As the Mets' Double-A squad comes to the All-Star Break, Inside Pitch takes this opportunity to look…
Carp Driven By Possibilities
The 22-year-old B-Mets first baseman has plenty of reasons to feel so positively about his season to date. The sweet-swinging lefty streaked to a .363 batting average through the season's first eight weeks before settling down to a .307 batting average and ten home runs heading into the Eastern League All-Star Break.
Coming off the 2007 season in which he disappointingly hit a rather punchless .251 in 97 games disrupted by injury, he is on a mission to right his own ship and get back to the pace and production that earned him serious attention following his award-winning 2006 season in St. Lucie.
However, despite the early season surge that got fans and scouts alike watching his batting average climb on a nightly basis, Carp insists the player everyone is seeing is merely a result of his growth as a ballplayer mixed with strength and conditioning coordinator Clayton Wilson's regimen.
"There really hasn't been anything change in my game I can point to," said Carp. "I think it's really just being more physically healthy and in better shape than I was last year."
"I've been under a strict strength and condition program this year that has kept me fresher throughout the season and I think that's letting me do things I know I can do. I didn't have last season."
What he did not do last season was stay so consistent at the plate. This year, Carp is staying through the ball better, striking the ball with more authority and showing the ability to handle any pitch regardless of where it is the strike zone. Combine those skills with his resurgent home run power, and Carp has the formula for his success. Again though, to Carp, what he is doing comes as little surprise.
"Part of it is a comfort level, but I know that what I'm doing this year is what I'm capable of. I feel as confident and strong at the plate as I did in St. Lucie in 2006. Last year with the injury, I was really trying to overcompensate and that got me into some trouble. Now that I can play and perform like I know I can, everything is coming together as I expect," he detailed.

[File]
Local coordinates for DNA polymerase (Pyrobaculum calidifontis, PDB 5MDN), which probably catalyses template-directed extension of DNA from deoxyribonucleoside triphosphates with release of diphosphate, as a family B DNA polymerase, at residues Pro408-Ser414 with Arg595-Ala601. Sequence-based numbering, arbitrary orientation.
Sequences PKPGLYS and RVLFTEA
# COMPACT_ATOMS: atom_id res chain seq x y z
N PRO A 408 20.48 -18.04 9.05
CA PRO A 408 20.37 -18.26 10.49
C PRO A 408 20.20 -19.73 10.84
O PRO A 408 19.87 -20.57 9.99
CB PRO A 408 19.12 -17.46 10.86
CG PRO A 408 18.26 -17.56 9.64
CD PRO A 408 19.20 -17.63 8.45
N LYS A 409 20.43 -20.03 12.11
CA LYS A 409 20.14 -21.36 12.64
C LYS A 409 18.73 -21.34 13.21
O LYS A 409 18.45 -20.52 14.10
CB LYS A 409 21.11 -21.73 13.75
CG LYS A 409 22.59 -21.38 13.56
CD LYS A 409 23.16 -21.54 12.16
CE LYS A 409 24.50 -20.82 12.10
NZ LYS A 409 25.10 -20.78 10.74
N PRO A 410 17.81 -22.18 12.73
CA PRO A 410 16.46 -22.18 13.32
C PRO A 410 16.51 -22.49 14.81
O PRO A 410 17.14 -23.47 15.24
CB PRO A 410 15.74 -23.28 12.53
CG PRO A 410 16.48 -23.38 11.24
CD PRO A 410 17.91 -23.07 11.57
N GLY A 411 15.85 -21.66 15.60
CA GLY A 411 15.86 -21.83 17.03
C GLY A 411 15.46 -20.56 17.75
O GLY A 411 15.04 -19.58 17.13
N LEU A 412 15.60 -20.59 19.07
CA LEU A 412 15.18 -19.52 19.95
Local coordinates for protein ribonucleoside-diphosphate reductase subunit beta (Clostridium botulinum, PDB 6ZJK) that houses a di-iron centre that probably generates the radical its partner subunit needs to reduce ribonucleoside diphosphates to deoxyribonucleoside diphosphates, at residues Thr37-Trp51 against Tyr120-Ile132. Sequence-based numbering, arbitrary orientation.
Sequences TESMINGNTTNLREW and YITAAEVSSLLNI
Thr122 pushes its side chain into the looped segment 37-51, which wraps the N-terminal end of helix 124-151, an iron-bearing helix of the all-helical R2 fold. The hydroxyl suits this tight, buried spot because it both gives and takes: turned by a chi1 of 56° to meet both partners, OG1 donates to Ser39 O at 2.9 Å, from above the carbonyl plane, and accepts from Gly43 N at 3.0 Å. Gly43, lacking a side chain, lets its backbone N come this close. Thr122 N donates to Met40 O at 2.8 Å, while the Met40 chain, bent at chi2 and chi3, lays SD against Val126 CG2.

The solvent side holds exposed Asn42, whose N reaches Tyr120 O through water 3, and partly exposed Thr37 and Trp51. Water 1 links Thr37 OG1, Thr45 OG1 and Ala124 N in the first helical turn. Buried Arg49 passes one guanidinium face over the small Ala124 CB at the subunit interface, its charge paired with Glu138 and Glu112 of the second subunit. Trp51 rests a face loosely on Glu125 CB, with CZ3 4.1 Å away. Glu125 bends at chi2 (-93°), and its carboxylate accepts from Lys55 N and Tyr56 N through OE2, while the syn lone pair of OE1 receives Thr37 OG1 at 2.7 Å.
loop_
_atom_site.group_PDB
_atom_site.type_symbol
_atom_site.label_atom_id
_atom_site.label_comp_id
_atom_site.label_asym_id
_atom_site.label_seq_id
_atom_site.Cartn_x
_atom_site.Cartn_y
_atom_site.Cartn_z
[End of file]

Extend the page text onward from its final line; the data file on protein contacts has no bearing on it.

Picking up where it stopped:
With 48 RBI and a .386 on-base percentage at the break, Carp set himself upfor a strong summer, yet he now finds himself fighting back against pitchers who are adjusting to all the abuse they took from the first baseman in the early months.
In his last 20 games, Carp is hitting just .239 with a home run and four RBI which are results of having to adjust to pitchers' new methods. They are adjustments that will not only dictate how he fares the summer but how he matures as a hitter with many curious eyes on him and the prospect of a possible promotion looming.
"Those adjustments have really been the biggest thing I've been talking about with [hitting coach] Luis [Natera] and [pitching coach] Ricky Bones. There have been times even in games that aren't so tight where I'm expecting fastballs and the pitcher will throw me three off-speed pitches."
"It's little adjustments that I need to make so I can keep hitting even when I know I won't see the pitches I want. That's the next step."
Other steps Carp may take are on the other side of the ball. A number of times this season he has started in left field or moved out there during games. Though not known for the quickest of feet after spending the last few years of his career entrenched at first base, he is taking a shine to the position and its benefits.
"I really like the outfield actually because it keeps me fresh and I think gives me a little edge going out there and keeping me on my toes. I've actually really taken it to it and now I really consider it part of my game, and I think showing that I can do a little bit more out there can't hurt."
Perhaps even more surprising is that Carp is even working out at third base, something he had not done since his days in the Gulf Coast League back in 2004. Though he has yet to make an appearance on the hot corner with Binghamton, it is just another element that excites him with possibility.
"I have been working out at third, taking ground balls every day but I haven't gotten in games there yet. I have 14 games at third from the GCL, but I figure it's something to add to the repertoire and I hope to use it at some point in the future. I'll keep working there and see what happens," he said.
Taking into account his production this year, his vastly improved health, strength and conditioning, plus time at other positions in the field, Carp feels the anticipation of a possible promotion to the big league club especially in the wake of Nick Evans' call up.
Though he tries not to get ahead of himself, he does not shy away from the notion that everything he accomplishes now can sway the opinions of many, and it is what drives him to stay at his very best for the rest of the season.
"I'd really like to get to the big leagues at some point this year. I really think I can compete at that level and I hope my time will come soon because I'm feeling good and I think it's definitely something I can accomplish."
"Seeing Nick up there definitely gives me a big boost. I met with Mako recently and he pretty much told us that club isn't afraid to call from Double-A even though the big club has been playing better, so it'd be nice to be one of those guys if the big club does come calling again," he closed.
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